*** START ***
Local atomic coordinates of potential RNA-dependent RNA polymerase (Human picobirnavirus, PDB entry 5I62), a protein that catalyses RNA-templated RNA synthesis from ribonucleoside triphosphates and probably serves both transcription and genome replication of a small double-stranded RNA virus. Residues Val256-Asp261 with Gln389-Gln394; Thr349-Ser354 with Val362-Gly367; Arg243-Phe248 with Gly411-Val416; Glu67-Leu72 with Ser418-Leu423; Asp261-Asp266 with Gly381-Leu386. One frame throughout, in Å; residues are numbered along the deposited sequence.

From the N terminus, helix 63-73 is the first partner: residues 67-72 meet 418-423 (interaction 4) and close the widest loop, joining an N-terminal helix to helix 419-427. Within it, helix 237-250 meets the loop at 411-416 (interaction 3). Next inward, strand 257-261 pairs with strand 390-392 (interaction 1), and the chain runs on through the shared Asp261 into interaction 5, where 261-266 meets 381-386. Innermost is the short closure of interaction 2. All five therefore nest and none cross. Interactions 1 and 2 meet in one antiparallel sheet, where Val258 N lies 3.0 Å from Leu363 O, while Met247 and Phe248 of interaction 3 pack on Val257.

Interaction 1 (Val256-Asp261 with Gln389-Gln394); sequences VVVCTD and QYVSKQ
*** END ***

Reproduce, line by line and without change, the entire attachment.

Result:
Local atomic coordinates of potential RNA-dependent RNA polymerase (Human picobirnavirus, PDB entry 5I62), a protein that catalyses RNA-templated RNA synthesis from ribonucleoside triphosphates and probably serves both transcription and genome replication of a small double-stranded RNA virus. Residues Val256-Asp261 with Gln389-Gln394; Thr349-Ser354 with Val362-Gly367; Arg243-Phe248 with Gly411-Val416; Glu67-Leu72 with Ser418-Leu423; Asp261-Asp266 with Gly381-Leu386. One frame throughout, in Å; residues are numbered along the deposited sequence.

From the N terminus, helix 63-73 is the first partner: residues 67-72 meet 418-423 (interaction 4) and close the widest loop, joining an N-terminal helix to helix 419-427. Within it, helix 237-250 meets the loop at 411-416 (interaction 3). Next inward, strand 257-261 pairs with strand 390-392 (interaction 1), and the chain runs on through the shared Asp261 into interaction 5, where 261-266 meets 381-386. Innermost is the short closure of interaction 2. All five therefore nest and none cross. Interactions 1 and 2 meet in one antiparallel sheet, where Val258 N lies 3.0 Å from Leu363 O, while Met247 and Phe248 of interaction 3 pack on Val257.

Interaction 1 (Val256-Asp261 with Gln389-Gln394); sequences VVVCTD and QYVSKQ